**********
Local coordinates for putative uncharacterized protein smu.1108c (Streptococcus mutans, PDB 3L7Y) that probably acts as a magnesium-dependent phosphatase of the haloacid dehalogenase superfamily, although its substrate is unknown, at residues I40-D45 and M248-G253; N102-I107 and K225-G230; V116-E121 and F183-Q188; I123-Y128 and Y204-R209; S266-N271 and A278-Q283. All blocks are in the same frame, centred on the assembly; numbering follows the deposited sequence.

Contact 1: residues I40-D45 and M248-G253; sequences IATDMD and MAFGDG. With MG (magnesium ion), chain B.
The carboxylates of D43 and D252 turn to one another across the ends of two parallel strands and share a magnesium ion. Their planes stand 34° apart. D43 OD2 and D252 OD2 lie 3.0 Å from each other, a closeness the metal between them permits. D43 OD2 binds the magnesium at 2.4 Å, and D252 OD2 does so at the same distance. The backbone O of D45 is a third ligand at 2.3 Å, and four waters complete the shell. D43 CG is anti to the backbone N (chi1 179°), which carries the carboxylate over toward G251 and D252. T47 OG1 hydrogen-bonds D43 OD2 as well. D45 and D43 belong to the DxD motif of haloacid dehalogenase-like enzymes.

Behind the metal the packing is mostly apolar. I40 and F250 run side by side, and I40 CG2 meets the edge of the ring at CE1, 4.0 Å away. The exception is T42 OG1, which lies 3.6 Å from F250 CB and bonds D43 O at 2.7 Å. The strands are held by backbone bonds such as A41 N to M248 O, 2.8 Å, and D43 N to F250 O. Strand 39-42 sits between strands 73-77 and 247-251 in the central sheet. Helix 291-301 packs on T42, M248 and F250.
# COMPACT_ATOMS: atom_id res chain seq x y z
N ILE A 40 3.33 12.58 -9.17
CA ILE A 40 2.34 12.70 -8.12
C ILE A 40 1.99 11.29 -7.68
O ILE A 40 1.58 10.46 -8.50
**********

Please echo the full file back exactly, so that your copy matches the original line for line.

Local coordinates for putative uncharacterized protein smu.1108c (Streptococcus mutans, PDB 3L7Y) that probably acts as a magnesium-dependent phosphatase of the haloacid dehalogenase superfamily, although its substrate is unknown, at residues I40-D45 and M248-G253; N102-I107 and K225-G230; V116-E121 and F183-Q188; I123-Y128 and Y204-R209; S266-N271 and A278-Q283. All blocks are in the same frame, centred on the assembly; numbering follows the deposited sequence.

Contact 1: residues I40-D45 and M248-G253; sequences IATDMD and MAFGDG. With MG (magnesium ion), chain B.
The carboxylates of D43 and D252 turn to one another across the ends of two parallel strands and share a magnesium ion. Their planes stand 34° apart. D43 OD2 and D252 OD2 lie 3.0 Å from each other, a closeness the metal between them permits. D43 OD2 binds the magnesium at 2.4 Å, and D252 OD2 does so at the same distance. The backbone O of D45 is a third ligand at 2.3 Å, and four waters complete the shell. D43 CG is anti to the backbone N (chi1 179°), which carries the carboxylate over toward G251 and D252. T47 OG1 hydrogen-bonds D43 OD2 as well. D45 and D43 belong to the DxD motif of haloacid dehalogenase-like enzymes.

Behind the metal the packing is mostly apolar. I40 and F250 run side by side, and I40 CG2 meets the edge of the ring at CE1, 4.0 Å away. The exception is T42 OG1, which lies 3.6 Å from F250 CB and bonds D43 O at 2.7 Å. The strands are held by backbone bonds such as A41 N to M248 O, 2.8 Å, and D43 N to F250 O. Strand 39-42 sits between strands 73-77 and 247-251 in the central sheet. Helix 291-301 packs on T42, M248 and F250.
# COMPACT_ATOMS: atom_id res chain seq x y z
N ILE A 40 3.33 12.58 -9.17
CA ILE A 40 2.34 12.70 -8.12
C ILE A 40 1.99 11.29 -7.68
O ILE A 40 1.58 10.46 -8.50